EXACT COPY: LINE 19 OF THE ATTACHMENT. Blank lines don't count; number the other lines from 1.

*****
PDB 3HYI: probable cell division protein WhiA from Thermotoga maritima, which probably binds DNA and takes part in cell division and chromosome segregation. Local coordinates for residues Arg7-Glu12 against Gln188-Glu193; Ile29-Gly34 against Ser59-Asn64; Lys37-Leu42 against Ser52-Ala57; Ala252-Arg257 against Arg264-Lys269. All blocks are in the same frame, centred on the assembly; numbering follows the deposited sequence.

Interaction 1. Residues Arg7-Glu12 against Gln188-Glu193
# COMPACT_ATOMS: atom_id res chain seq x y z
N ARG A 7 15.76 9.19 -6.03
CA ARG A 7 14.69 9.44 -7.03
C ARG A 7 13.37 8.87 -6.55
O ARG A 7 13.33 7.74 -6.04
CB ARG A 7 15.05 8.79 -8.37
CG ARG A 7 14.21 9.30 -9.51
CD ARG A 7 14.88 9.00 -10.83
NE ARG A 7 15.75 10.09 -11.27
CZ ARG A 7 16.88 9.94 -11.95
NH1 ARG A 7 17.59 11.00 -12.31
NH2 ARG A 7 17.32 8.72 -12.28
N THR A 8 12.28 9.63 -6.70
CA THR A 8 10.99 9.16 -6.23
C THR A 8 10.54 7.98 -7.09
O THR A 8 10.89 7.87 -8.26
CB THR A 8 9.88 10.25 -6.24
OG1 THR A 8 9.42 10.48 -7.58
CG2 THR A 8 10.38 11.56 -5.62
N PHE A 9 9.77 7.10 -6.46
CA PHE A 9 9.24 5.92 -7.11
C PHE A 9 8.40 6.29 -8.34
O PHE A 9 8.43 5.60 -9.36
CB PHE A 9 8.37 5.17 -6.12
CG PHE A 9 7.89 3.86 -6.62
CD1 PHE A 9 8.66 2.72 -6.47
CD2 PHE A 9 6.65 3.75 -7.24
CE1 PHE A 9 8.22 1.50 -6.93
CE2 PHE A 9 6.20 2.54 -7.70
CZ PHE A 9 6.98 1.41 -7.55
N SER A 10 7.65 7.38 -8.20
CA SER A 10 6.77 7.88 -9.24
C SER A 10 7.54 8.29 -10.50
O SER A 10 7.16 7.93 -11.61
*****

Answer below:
CB THR A 8 9.88 10.25 -6.24